When you are young and just starting your career, it is difficult to determine how the investment decisions you are making will someday affect your standard of living in retirement. If you’re already near or in retirement, you probably don’t know how much that mistake you may have committed 20 years ago is costing you today. You bought this and sold that from time to time, and here you are. Once you retire and begin withdrawing from your investments to support your standard of living, however, a single mistake can become painfully evident, down the road — in 10 or 20 years — when it’s too late to recover.
Investing for retirement income is much more an exercise in avoiding mistakes than an exercise in maximizing the potential for gains. If you can avoid the following common mistakes, and you’ll be better positioned to maximize the standard of living you’ll enjoy throughout your retirement:
Saving to the Thrift Savings Plan last. The TSP is the best retirement savings and investment vehicle you’ll find anywhere. While you’re still a federal employee, you should direct your retirement savings into your TSP account before they go anywhere else.
Leaving the TSP too early. Keep and manage your TSP account for as long as possible after you retire to take advantage of its unique benefits. You won’t beat the risk and return proposition offered in the TSP. Whenever possible, move your traditional IRA or employer-sponsored plan money into your TSP account.
Relying too heavily on investment products. There are four investment products that you should consider universally useful: TSP, low-cost exchange-traded index funds, discount brokerage accounts and immediate fixed annuities. Everything you want in investing can be accomplished optimally with some combination of these four. Most others are nothing more than expensive decoration. There is no investment product or security that meets all, or even most, needs. If you want the most out of what you’ve got, avoid prepackaged products.
Ignoring risk. There are many types of risk as you proceed toward, and through, retirement. Investors too often focus on the risk that seems the most threatening: the risk of loss in the investment markets. This focus on loss often leads investors to reduce investment volatility and sacrifice the potential for return. While you should avoid the unnecessary risk that can go with chasing more return than you need, squeezing too much return potential out of your portfolio can doom you to failure later.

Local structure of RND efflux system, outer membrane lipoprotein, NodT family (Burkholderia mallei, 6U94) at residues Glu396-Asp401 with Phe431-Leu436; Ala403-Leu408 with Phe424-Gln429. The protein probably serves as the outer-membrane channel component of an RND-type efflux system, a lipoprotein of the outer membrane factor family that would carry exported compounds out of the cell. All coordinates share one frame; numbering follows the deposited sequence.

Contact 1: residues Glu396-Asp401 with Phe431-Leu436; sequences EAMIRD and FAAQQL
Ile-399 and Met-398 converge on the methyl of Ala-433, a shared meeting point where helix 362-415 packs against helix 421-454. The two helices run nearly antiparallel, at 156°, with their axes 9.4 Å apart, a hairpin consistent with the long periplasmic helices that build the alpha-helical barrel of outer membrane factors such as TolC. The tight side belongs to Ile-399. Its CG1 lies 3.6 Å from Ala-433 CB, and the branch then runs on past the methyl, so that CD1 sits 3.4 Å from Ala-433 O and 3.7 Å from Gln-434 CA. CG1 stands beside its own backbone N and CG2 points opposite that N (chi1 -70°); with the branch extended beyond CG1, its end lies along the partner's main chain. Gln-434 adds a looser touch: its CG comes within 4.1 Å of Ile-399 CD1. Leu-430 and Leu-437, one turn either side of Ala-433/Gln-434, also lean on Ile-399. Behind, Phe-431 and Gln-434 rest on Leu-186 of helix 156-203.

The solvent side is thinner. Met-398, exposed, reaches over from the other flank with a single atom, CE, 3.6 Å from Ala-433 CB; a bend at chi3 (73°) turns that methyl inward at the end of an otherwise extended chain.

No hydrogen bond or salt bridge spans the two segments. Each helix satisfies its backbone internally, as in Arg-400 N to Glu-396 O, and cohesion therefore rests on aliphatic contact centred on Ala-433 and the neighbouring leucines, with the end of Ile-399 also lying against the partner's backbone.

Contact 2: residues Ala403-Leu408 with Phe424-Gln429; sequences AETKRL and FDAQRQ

Your success as an investor depends on two factors: where you are today, and what happens in the future. As the value of your portfolio falls with the market, its prospects for future growth actually climb. Conversely, as markets, and your portfolio’s value, climb, the expected rate of return for both tends to fall.
Many investors feel more confident with a portfolio comprised of only cash equivalents and bonds. While the volatility of such a portfolio will be relatively low, how comfortable will you be if your ultraconservative portfolio runs out of money while you still have some living to do?
Focusing on the wrong things. Think paying off your mortgage in retirement is important in achieving the highest standard of living possible? It’s probably not. The same is true of finding the best mutual fund, or continuing to defer capital gains taxes on stock you hold in large quantities. Too many investors focus on the trivial at the expense of the critical.
Retirement investing is not about building economic wealth,; it’s about supporting predictable cash flow. It doesn’t do any good to be wealthy, for example, if you can’t pay your bills when they’re due. Having the cash you expect to have, when you need to have it is the name of the retirement investing game.
Many investors worry about the first few years of their retirement, since that’s as far as they can see into the future with any feeling of certainty, but iIt’s the last few years of retirement that are the most uncertain. Make sure that you manage your investment portfolio to support every year of your retirement, and treat the last year as though it is as important as the first — because it is.
Mike Miles is a Certified Financial Planner licensee and principal adviser for Variplan LLC, an independent fiduciary in Vienna, Virginia. Email your financial questions to firstname.lastname@example.org.